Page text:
Launch of NASA’s CAPSTONE mission to the Moon

A small NASA-funded spacecraft launched from New Zealand on Tuesday, kicking off the space agency’s plans to send astronauts back to the moon in a few years.

The spacecraft, called CAPSTONE, is about the size of a microwave oven. It will study a specific orbit where NASA plans to build a small space station for astronauts to stop before and after going to the moon’s surface.

At 9:55 p.m. local time (5:55 a.m. EST), a 59-foot-tall rocket carrying CAPSTONE lifted off from a launch pad along the east coast of New Zealand. Although the mission collects information for NASA, it is owned and operated by a private company, Advanced Space, based in Westminster, Colorado.

For a spacecraft headed to the moon, CAPSTONE is inexpensive, costing just under $30 million, including the launch by Rocket Lab, a US-New Zealand company.

The first two stages of the Electron rocket placed CAPSTONE in an elliptical orbit around the Earth. For this mission, Rocket Lab has essentially added a third stage that will methodically increase the spacecraft’s altitude over the next six days. At this point, CAPSTONE will be heading for the moon, taking a slow but efficient path, arriving on November 13.

The full name of the mission is the Cislunar Autonomous Positioning System Technology Operation and Navigation Experiment.

For Artemis, NASA’s program to return astronauts to the Moon, NASA decided to include a small space station around the Moon. This would make it easier for astronauts to reach more parts of the moon.

This outpost should be placed in what is known as a near-rectilinear halo orbit.

Halo orbits are those influenced by the gravity of two bodies – in this case, the Earth and the Moon. The influence of the two bodies helps make the orbit very stable, minimizing the amount of propellant needed to spin a spacecraft around the moon.

Gravitational interactions also keep the orbit at an angle of about 90 degrees to line of sight from Earth. (It’s the nearly straight part of the name.) So a spacecraft in this orbit never passes behind the moon, where communications would be cut off.

The orbit that Gateway will travel is about 2,200 miles from the moon’s North Pole and loops up to 44,000 miles as it passes over the South Pole. A trip around the moon will take about a week.

No spacecraft has ever traveled to this orbit. Thus, CAPSTONE will provide data to NASA to confirm its mathematical models for operating its Gateway outpost in a near-rectilinear halo orbit.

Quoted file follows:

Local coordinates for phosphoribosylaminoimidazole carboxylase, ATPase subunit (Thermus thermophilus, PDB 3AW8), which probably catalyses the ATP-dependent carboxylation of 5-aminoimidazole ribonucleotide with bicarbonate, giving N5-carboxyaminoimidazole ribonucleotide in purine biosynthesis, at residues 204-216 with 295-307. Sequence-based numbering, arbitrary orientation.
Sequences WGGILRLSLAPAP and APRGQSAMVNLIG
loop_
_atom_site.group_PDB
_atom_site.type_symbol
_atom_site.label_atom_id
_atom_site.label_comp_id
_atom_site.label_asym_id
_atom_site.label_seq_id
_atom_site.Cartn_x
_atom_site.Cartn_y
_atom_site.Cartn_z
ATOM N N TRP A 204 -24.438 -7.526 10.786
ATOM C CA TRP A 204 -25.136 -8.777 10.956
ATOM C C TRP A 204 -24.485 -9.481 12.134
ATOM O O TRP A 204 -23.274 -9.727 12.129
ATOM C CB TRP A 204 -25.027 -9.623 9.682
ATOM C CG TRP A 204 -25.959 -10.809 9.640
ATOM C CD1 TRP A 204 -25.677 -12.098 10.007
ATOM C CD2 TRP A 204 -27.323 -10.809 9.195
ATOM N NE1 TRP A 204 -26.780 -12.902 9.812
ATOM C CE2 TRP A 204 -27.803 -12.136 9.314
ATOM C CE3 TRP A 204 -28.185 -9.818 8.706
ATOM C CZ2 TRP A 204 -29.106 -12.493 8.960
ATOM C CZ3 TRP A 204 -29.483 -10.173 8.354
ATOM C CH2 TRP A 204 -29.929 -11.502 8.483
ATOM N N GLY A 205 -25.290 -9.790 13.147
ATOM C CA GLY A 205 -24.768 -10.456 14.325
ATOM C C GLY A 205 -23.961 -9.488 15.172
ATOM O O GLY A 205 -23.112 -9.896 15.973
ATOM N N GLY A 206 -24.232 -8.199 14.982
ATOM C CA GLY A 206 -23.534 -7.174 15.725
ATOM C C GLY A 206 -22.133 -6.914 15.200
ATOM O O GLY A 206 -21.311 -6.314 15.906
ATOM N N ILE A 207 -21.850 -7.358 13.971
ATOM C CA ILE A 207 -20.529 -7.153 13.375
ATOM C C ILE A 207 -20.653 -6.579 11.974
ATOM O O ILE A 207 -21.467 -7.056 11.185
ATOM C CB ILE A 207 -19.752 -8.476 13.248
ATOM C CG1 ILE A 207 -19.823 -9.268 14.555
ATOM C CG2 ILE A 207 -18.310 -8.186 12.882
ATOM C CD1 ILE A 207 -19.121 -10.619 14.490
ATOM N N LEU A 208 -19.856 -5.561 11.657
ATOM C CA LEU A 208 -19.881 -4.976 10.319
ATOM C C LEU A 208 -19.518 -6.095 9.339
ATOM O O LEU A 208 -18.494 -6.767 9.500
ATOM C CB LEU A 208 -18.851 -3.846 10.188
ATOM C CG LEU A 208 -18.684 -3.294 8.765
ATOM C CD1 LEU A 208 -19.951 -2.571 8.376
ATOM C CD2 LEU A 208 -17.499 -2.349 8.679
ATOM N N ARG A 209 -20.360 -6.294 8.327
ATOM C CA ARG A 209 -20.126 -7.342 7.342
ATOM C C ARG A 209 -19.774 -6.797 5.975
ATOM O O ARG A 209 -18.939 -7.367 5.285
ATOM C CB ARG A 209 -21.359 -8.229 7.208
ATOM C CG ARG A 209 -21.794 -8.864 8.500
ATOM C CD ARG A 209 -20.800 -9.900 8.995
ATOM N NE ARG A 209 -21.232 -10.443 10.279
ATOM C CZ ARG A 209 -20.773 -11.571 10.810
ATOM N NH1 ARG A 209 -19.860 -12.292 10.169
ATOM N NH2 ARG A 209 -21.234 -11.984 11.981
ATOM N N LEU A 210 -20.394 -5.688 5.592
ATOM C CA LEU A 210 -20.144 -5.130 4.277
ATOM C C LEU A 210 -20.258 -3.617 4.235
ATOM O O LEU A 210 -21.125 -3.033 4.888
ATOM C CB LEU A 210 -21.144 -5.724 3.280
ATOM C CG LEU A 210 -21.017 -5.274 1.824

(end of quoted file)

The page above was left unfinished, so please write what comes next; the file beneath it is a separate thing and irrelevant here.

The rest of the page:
NASA neither designed nor built CAPSTONE, nor will it operate it. The spacecraft is owned and will be operated by Advanced Space, a 45-employee company just outside of Denver. Advanced Space actually purchased the 55-pound microwave-sized satellite from another company, Terran Orbital.

It’s also being launched not by SpaceX or any of NASA’s other big aerospace contractors, but by Rocket Lab, a US-New Zealand company that’s a leader in delivering small payloads to orbit. The company has its own launch site on New Zealand’s North Island for its Electron rockets.

NASA spent about $20 million for Advanced Space to build and operate the spacecraft as well as just under $10 million for Rocket Lab’s launch vehicle.

After arriving on the Moon, the mission will last six months, with the possibility of being extended for a year or more.

Its main task is to explore the best way to stay in the desired orbit. By measuring the time it takes for radio signals to travel back and forth to Earth, the spacecraft triangulates its position, then nudges itself if it veers off course.

It might take some trial and error because no spacecraft has traveled this orbit before, and without a global positioning system on the moon there is greater uncertainty about the spacecraft’s location at any time.

CAPSTONE will also test an alternative method of finding its position by working with other spacecraft circling the moon. Advanced Space has been developing this technology for over seven years and will now test the concept with CAPSTONE sending signals back and forth with NASA’s Lunar Reconnaissance Orbiter.

The biggest launch to the Moon scheduled for this year is Artemis 1, NASA’s first major systems test flight for returning astronauts to the lunar surface. From the end of August, NASA could launch a giant rocket, the Space Launch System, which would carry an astronaut capsule, Orion. The capsule will circle the Moon and return to Earth without an astronaut on board.

Also in August, South Korea could launch a spacecraft, the Korea Pathfinder Lunar Orbiter. The spacecraft would be the country’s first visitor to the moon and study facets of lunar geology using a variety of scientific instruments.

Other missions expected this year are less certain to occur. Russia has announced plans to return a robotic lander to the Moon for the first time since 1976. A Japanese company, ispace, also aims to transport goods from Japan and various other countries to the lunar surface. Two US companies, Intuitive Machines and Astrobotic, also have similar missions, having been contracted by NASA to ferry lunar cargo in the same way SpaceX is now launching cargo to the International Space Station.

NASA has also awarded SpaceX a major contract to build the next lunar lander for astronauts. Although this lander is years away, in the coming months the company could attempt an orbital test flight of Starship, the spacecraft that will serve as the base for this lander.

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